Move over whales

Move over whales

Since its inception, Kaikoura Cycling Club has longed to add mountain biking to the region’s many attractions. With its first actual gravity mountain bike trail under construction and a club with ten times more members than it had a year ago, the idea appears to be catching on

Twenty years after Dwayne Fussell moved from Queenstown to Kaikoura assuming the hills were laden with mountain bike trails, he is beyond stoked to finally be building the region’s first proper gravity one – a 4.5km-up, 3.5km-down loop on Mt Fyffe.

“I’d been to Kaikoura a few times for surfing and other adventures, but was surprised at the lack of access into the mountains when I actually moved here,” said Fussell. “I helped found Kaikoura Cycling Club (KCC) to bring the local mountain bikers together, and with a view to remedying the access situation eventually.”

In the interim, KCC attracted a loyal crew of volunteers and developed a network on trails on the flats, but the club’s sights were always set higher – specifically on nearby Mt Fyffe.

“Our region has so much to offer in terms of outdoor pursuits – hunting, fishing, surfing, diving – but the area also lends itself to amazing mountain biking as well, so it’s always been a bit of a dream to get a trail up into the beautiful bush on Mount Fyffe,” said Fussell.

The concept gained momentum when Al Gilchrist, who had helped gain access agreements for mountain biking previously, moved to Kaikoura and joined the club in 2018. Together, Fussell and Gilchrist approached the Department of Conservation (DOC) on behalf of the club to see whether the ‘dream’ could go ahead.

Working together

The next two years were spent developing a relationship with DOC and the local iwi, making sure the club’s intentions were clear and that all required precautions were taken. This included comprehensive environmental impact assessments due to the sensitive bush in the area.

“In the end it took quite a bit longer than I thought it would – turns out enthusiasm only goes so far without ticking the right boxes,” said Fussell. “But in the meantime, we were able to build local support and organise funding, which is pretty amazing.”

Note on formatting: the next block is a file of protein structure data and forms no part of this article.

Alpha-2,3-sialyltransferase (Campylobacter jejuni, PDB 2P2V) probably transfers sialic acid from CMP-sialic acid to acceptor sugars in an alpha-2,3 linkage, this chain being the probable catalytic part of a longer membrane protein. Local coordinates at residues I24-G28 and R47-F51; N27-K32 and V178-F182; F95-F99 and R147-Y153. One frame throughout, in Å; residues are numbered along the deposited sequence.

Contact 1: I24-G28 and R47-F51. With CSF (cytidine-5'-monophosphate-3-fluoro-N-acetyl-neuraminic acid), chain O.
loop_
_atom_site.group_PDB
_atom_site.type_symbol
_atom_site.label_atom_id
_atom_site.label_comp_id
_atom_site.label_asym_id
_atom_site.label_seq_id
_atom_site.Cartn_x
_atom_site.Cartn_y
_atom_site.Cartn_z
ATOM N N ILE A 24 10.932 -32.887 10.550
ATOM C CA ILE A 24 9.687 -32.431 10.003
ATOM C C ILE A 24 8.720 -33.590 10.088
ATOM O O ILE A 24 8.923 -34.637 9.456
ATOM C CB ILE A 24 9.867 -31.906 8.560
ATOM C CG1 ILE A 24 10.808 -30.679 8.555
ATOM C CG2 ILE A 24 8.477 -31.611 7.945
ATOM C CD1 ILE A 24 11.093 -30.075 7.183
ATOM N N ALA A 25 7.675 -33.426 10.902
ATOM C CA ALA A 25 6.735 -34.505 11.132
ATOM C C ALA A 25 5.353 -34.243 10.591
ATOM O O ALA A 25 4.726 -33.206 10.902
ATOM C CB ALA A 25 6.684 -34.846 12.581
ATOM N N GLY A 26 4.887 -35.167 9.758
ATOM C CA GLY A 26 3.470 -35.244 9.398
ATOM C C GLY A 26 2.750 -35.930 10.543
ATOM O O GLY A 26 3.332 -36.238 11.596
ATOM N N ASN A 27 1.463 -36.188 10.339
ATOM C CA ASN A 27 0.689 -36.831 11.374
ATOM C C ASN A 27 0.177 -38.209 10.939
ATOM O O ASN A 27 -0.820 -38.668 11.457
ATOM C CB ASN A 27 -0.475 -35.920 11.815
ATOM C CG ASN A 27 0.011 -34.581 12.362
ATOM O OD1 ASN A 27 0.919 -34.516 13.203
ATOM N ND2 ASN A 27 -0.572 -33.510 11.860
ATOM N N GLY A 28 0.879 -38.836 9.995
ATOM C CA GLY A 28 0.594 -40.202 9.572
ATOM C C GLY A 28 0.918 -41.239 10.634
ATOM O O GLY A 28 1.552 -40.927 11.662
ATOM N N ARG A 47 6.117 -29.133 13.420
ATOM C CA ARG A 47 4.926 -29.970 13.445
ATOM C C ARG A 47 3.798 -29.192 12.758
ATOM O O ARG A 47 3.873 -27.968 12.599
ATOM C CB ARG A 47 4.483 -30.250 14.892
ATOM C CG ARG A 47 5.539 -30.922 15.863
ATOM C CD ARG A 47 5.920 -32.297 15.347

As it happened, everything came together at once. The $73,000 project received final approval in April and, shortly after, secured a grant for $46,000 from The Backcountry Trust and received $12,000 a local trust started by tourism operator Dolphin Encounters.

“In addition to money we had raised through local donations, and some help from the council, we had enough to start building!” said Fussell.

Kaiterau Trail

Built on DOC land, construction of the Kaiterau Trail started on May 25 and is expected to be done in September.  Fussell and Gilchrist believe the mostly intermediate level trail, which climbs about 400m in elevation to a view point about one third of the way up the mountain, will be a real attraction to people travelling through the region and those who live there.

“It’s awesome to see so many people coming out of the woodwork and joining the club now that this project is underway,” says Fussell. “Up until last year, we normally had between 15 and 20 members. This year we have 95!”

The club’s sentiment is echoed by Cameron Bissett, who runs D&E Track and Trail, the company hired to work on the trail specifically thanks to his experience working with native bush on DOC land.

“Built in 60-year-old regenerating bush and on the side of some pretty steep terrain, riders will get a pretty sweet panoramic view of the seaward Kaikōura range, and the coast out to the Pacific Ocean, once you pop out at the top of the climb,” said Bissett.

“The climb is going to be one of our signature climbing trails, like the ones you’ll find at Mt Hutt and Castlehill – super cruisey but still pretty efficient to get to the top.

“The descent is going to be a classic singletrack flowing trail back down, with a few cheeky options thrown in there to keep all the levels of rider frothing.”

He commends Fussell and Gilchrist for their pivotal role in getting this project of the ground, saying it took a lot of hard work and perseverance from them both.

“I believe it will be worth it. The Kaiterau Trail is going to be a game changer for mountain biking in Kaikoura and will add to a pretty cool scene which is developing along that coast, with Middlehill MTB Park being the other draw card.”


Trail Fund NZ is one of three organisations which set up and provides ongoing support to The Backcountry Trust.